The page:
Returned riders who have not ridden for a long time should be identified and face a competency test to retain their motorcycle licence, says Motorcycle Council of NSW chairman Steve Pearce.
In his address today to launch October as Motorcycle Awareness month, Steve outlined the council’s views on improving rider safety and keeping a lid on insurance premiums.
The council’s safety recommendations include:
- A system to identify returned riders and a competency test to retain their licence;
- Mandatory training to move from a small to large capacity motorcycle licence;
- Licence suspension for drivers who use mobile phones while driving;
- More accurate crash data and specially trained motorcycle investigators; and
- Increased research on the danger of automated vehicles to riders.
Returned rider training
Steve identifies that riders between the age of 40 and 60 are the greatest accident risk of the motorcycle licence population. (*See the graph at the end of the article.)
“Some of these are what we call returning riders, typically returning from a break in their riding career, he says.
“More must be done to identify this group and insist on targeted training before they start riding again.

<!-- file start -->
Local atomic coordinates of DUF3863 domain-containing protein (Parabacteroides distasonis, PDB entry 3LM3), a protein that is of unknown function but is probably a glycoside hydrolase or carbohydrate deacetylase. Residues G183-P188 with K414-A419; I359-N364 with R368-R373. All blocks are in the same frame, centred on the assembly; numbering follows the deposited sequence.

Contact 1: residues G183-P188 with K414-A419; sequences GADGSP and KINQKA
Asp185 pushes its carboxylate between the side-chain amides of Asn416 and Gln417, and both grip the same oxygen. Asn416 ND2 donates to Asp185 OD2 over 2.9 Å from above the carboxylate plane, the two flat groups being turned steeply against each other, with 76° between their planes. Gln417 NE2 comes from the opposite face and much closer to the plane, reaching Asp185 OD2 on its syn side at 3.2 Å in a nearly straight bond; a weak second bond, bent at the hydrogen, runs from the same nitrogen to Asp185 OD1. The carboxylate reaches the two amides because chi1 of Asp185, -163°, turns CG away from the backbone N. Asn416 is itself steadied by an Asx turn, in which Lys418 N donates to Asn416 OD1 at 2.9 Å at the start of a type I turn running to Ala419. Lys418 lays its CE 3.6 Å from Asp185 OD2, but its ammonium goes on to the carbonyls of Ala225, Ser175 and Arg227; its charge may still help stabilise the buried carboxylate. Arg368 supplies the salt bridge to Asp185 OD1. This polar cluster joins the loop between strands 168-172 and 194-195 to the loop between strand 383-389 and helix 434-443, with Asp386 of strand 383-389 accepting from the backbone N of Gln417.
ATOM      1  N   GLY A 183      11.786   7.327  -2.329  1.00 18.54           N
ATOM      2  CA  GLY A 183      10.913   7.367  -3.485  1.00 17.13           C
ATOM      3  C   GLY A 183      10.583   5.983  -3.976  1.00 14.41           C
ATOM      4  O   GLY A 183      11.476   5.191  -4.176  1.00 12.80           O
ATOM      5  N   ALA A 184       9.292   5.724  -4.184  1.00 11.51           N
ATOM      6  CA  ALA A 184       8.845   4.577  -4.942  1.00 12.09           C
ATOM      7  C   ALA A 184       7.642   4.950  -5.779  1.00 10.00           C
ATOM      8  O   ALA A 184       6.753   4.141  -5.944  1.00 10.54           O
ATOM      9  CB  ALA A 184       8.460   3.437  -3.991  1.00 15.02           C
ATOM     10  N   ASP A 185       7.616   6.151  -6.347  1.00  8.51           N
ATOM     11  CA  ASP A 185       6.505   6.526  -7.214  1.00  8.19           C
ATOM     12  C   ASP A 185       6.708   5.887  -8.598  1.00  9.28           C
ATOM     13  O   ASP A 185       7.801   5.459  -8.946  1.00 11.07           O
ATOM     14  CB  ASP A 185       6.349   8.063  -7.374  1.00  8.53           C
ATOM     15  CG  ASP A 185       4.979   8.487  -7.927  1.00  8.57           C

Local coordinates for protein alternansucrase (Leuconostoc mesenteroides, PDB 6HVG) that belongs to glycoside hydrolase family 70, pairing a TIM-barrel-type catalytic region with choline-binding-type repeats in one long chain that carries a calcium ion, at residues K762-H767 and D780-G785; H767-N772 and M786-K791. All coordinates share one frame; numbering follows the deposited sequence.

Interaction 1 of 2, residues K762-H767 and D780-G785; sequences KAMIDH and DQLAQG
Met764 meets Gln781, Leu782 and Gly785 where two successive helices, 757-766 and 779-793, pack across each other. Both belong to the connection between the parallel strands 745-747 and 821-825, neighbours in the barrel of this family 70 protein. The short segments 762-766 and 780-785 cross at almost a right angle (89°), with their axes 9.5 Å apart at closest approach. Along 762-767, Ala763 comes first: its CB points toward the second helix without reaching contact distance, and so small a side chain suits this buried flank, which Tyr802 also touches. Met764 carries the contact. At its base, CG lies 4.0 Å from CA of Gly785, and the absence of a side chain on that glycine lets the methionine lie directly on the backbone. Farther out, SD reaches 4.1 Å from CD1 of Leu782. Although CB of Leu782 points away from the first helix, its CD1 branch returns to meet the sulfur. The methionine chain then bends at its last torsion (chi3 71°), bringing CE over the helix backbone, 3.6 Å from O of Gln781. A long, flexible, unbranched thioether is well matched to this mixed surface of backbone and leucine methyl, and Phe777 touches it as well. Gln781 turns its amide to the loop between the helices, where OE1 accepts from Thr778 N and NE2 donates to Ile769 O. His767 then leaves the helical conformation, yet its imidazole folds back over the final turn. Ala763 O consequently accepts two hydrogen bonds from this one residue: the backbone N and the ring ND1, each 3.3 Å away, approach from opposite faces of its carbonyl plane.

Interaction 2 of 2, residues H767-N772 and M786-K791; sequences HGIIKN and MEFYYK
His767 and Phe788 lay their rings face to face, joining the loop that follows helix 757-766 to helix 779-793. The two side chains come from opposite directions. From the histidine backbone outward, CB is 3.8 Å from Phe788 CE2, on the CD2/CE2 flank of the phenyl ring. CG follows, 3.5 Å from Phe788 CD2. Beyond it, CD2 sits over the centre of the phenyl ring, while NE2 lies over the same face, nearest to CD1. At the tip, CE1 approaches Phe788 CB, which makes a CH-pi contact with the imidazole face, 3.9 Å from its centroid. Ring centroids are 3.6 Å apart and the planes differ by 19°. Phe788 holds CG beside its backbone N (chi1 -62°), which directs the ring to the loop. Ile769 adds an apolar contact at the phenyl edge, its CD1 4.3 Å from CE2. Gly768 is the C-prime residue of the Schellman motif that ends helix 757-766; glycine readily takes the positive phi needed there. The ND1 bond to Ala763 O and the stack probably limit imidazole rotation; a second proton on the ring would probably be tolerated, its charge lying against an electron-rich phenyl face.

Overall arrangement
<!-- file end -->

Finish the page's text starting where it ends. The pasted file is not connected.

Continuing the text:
“In 2010, there were over 500,000 motorcycle licence holders in NSW, and 173,000 registered motorcycles. That is a huge gap.
“And there are a whole group of riders like myself who were last tested when they passed their licence test, in my case over 40 years ago.
“Even under the Graduated Licensing Scheme, a rider will never face a competency test again, once his or her P plates are achieved.”
He says the MCCNSW calls on the NSW Government to investigate the detection of dormant motorcycle licence holders through the matching of motorcycle registration and licensing records.
Road Safety Ride
NSW Motorcycle Awareness Month gets a kickstart on Sunday (7 October 2018) with a Road Safety Ride from Thornleigh to Kariong via the Old Pacific Highway.
The ride will also raise money for MARI (Motorcycle Accident Rehabilitation Initiative) which supports fallen riders.
The ride starts with breakfast at 8am at Bunnings Thornleigh (corner Pennant Hills Rd and Phyliss Ave) before the ride at 9.30am, ending at The Waterfall Cafe in Kariong.
The Centre for Road Safety will show their Roads We Ride video on the Old Pacific Highway at the Thornleigh Community Centre next door and MCC of NSW will show videos on MotoCAP, the recently launched rating system for motorcycle protective clothing.
This graph of the past five years of motorcycle fatalities in Australia shows that riders aged over 50 (green) dominate and are increasing.
However, it may also be growing because these are the fastest growing sector of riders.
Meanwhile, other sectors may be decreasing because of recent licence training or decreasing rider numbers.